As a young man, I wanted to write, wanting to be a poet in a foreign language. Foolishly claiming to have shaken off the dust of an old Europe for the new spaces, exilic and nomadic, of America, I came to Blanchot after early years of intense involvement with an information-laden American poetry, from Ezra Pound to Allen Ginsberg. By chance, as they say, on a brief visit to Europe, I bought L’espace littéraire. It was the title and its promise that attracted me, not the author’s name, which meant nothing to me then.
A thick, squat, paper back, with an ugly blue and black abstract cover design, set in small, compact type, perfect bound with bad thin glue that immediately made for a broken spine and started the slow dissemination of individual pages still going on today, thirty-five years later. I was drawn in, slowly but inexorably: underlining starts five pages into the text with the following sentence:”… the artist, finishing his work only at the moment he dies, can never know it.” The calm acceptance startled me, and opened something that will close only au moment voulu.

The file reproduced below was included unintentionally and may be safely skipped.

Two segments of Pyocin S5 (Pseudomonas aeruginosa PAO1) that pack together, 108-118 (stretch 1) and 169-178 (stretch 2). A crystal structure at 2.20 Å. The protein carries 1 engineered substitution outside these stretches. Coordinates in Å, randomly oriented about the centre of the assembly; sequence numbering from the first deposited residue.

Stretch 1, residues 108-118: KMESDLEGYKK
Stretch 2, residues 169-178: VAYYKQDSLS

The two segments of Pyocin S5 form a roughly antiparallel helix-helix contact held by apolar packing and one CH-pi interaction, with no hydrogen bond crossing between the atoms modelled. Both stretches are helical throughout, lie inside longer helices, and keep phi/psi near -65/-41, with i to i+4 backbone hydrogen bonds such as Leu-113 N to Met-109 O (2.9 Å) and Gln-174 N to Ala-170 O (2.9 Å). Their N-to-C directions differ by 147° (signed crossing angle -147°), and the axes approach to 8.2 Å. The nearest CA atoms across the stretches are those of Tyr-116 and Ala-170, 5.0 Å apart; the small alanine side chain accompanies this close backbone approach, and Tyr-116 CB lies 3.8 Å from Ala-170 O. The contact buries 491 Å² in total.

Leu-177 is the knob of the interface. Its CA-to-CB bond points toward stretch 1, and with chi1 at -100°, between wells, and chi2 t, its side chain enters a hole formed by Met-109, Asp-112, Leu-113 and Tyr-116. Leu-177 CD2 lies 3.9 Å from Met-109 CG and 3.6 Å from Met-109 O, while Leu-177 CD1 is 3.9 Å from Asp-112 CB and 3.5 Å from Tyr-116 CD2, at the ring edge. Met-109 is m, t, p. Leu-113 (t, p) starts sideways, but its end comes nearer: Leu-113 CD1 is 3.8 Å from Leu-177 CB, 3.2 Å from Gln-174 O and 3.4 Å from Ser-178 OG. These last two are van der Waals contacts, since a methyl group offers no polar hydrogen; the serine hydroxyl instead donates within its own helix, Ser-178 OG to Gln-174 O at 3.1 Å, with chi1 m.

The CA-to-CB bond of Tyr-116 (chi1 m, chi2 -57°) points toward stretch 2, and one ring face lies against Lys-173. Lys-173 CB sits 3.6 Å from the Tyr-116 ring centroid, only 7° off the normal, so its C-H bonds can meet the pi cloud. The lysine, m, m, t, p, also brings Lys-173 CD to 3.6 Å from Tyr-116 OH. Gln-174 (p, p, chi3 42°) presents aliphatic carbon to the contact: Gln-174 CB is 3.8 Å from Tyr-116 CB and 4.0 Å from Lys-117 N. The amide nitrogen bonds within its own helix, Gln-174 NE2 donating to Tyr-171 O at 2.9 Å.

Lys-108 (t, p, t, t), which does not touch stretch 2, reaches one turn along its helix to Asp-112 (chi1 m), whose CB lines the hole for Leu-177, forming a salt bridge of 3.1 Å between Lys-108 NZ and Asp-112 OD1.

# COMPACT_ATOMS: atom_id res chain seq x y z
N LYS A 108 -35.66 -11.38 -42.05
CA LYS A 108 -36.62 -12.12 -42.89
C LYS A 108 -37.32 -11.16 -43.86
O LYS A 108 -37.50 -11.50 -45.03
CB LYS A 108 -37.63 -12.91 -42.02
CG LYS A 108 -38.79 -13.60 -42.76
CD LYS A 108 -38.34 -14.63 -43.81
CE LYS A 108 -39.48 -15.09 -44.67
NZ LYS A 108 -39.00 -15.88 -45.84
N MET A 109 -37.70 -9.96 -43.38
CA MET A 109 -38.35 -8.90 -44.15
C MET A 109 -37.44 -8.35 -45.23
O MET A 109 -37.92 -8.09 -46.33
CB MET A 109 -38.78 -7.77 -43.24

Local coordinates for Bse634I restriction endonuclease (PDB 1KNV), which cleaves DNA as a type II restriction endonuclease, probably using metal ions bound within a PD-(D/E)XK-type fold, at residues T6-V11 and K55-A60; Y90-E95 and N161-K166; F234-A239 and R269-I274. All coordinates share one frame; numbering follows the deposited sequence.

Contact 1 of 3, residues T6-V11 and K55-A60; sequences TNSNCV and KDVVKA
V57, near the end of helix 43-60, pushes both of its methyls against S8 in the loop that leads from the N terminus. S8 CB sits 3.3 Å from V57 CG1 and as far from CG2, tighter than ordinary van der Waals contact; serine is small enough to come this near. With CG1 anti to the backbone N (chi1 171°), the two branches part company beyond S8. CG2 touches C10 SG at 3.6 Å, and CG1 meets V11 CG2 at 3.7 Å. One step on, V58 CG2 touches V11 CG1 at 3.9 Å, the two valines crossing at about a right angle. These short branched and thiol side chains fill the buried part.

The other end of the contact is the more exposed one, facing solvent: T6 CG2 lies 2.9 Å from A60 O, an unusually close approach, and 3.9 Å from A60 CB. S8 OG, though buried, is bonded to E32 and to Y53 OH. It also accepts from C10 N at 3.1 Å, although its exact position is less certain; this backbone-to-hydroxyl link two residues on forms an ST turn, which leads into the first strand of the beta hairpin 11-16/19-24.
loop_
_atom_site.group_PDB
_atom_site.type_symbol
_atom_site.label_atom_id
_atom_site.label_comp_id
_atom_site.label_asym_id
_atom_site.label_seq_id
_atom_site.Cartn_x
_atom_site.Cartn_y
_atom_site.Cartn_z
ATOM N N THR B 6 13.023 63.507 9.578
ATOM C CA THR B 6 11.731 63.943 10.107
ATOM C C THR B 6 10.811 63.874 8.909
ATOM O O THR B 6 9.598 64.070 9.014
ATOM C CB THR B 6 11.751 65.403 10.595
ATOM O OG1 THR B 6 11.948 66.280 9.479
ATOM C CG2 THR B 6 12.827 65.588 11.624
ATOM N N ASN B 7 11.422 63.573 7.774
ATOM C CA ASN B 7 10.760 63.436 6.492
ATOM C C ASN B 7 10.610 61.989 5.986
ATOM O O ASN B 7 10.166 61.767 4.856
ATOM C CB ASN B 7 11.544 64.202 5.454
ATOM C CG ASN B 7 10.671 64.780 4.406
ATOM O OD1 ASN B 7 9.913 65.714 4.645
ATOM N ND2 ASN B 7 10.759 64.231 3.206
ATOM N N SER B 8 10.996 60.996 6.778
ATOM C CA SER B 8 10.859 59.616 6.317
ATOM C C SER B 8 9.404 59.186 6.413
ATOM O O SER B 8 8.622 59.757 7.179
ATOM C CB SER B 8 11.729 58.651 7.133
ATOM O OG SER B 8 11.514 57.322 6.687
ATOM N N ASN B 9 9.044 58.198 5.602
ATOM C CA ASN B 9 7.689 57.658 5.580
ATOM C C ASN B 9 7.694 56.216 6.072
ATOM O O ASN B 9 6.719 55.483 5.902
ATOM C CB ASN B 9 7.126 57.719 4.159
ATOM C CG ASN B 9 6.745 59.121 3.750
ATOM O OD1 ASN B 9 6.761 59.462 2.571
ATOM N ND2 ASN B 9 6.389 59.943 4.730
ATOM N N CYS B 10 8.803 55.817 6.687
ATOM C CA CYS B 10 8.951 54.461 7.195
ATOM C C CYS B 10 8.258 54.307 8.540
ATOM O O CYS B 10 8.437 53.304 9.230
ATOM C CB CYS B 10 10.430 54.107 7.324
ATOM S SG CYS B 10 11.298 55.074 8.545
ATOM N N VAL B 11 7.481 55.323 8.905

What Blanchot gave me was a space to think experience in and to experience thinking in; to think the book in, to think writing in as a self-reflexive meditation in movement. His writing did this: the way the sentences thought themselves forward, drawing the reader in, raising in him a lucid exaltation and a calm tension, in their promise that something would be discovered in the process of reading. All one had to do was to immerse oneself into the act of reading/thinking, to become the sentence unfolding under eye and in brain, to follow its course as it dis-coursed, dis-covering its own thought-meander, while thinking through another writer. Reading Blanchot was an invitation into the space of witnessing the momentous event of the experience of thought. It was the gift of the closest of alliances where one became the included third actively witnessing, i.e. having to think through the thinking through of the work of another thinker/writer —without this writing ever becoming “literary criticism,” but always existing in/as the very act of writerly writing.